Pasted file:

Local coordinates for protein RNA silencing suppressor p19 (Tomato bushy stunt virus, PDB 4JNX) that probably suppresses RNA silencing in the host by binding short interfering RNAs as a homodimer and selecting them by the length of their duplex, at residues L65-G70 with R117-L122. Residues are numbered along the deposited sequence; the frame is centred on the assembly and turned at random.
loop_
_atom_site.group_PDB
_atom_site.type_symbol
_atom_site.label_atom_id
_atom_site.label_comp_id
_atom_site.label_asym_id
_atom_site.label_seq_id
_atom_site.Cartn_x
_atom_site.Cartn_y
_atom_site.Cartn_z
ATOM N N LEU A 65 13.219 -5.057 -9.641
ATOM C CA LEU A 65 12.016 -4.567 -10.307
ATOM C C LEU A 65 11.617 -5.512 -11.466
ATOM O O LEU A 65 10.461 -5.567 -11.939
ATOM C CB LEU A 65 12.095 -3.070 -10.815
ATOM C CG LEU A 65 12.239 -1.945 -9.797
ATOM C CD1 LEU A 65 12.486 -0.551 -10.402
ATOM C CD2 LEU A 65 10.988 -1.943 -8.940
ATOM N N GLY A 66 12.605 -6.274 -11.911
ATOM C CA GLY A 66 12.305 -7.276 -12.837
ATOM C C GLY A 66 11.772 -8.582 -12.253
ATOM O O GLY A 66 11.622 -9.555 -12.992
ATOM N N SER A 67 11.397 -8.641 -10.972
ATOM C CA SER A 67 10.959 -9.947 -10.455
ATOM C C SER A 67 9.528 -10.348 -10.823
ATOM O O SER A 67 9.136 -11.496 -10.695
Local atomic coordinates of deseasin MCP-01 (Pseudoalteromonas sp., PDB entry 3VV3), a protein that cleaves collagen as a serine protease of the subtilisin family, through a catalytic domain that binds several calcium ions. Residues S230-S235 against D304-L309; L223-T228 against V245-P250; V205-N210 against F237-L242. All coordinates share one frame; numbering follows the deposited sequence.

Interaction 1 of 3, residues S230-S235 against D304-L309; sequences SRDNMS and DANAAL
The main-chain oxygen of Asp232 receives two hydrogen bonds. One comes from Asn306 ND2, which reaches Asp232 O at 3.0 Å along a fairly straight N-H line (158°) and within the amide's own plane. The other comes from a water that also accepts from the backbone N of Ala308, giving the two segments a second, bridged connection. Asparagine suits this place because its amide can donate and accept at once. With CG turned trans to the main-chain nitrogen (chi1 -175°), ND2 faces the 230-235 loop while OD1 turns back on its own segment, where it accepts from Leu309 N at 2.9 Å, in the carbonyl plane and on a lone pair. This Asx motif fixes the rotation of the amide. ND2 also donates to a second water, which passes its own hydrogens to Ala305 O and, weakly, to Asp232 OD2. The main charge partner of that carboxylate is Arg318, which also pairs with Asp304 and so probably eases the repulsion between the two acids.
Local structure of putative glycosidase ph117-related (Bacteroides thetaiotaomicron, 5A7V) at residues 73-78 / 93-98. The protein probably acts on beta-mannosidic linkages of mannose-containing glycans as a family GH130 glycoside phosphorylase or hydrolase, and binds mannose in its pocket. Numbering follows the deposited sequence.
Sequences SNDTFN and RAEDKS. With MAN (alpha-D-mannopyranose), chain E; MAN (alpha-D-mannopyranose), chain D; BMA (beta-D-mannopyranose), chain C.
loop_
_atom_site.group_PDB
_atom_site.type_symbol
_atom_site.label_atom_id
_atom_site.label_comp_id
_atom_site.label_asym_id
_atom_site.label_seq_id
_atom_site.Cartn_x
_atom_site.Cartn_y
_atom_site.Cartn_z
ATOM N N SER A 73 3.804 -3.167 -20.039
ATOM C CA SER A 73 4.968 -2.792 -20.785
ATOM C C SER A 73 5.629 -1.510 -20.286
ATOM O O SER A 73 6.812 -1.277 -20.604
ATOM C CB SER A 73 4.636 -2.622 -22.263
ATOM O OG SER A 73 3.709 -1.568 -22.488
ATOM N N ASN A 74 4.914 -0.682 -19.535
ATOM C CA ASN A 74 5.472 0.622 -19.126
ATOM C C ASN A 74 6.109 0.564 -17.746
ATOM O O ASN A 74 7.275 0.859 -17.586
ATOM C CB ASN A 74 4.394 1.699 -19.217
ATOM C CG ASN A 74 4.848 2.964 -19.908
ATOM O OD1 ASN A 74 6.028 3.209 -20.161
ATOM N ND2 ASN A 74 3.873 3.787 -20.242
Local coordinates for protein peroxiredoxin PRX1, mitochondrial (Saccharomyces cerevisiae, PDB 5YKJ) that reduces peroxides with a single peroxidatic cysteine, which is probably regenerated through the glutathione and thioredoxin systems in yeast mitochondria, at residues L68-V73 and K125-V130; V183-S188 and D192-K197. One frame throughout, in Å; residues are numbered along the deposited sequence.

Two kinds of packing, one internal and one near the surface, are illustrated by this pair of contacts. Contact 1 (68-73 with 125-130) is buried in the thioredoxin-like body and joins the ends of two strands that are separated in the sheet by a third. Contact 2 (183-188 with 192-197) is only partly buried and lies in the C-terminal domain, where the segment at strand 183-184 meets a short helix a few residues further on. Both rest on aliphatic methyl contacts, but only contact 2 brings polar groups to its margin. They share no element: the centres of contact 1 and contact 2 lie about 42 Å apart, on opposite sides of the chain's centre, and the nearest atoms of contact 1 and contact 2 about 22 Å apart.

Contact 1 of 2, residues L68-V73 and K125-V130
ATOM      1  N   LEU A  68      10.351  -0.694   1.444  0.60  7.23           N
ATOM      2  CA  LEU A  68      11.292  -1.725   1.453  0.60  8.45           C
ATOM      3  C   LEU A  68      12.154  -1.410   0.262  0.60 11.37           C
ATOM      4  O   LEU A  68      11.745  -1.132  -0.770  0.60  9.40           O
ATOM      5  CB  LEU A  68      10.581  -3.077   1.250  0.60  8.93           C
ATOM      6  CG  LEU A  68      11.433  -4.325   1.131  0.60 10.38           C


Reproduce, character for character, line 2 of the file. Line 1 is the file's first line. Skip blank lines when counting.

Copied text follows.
loop_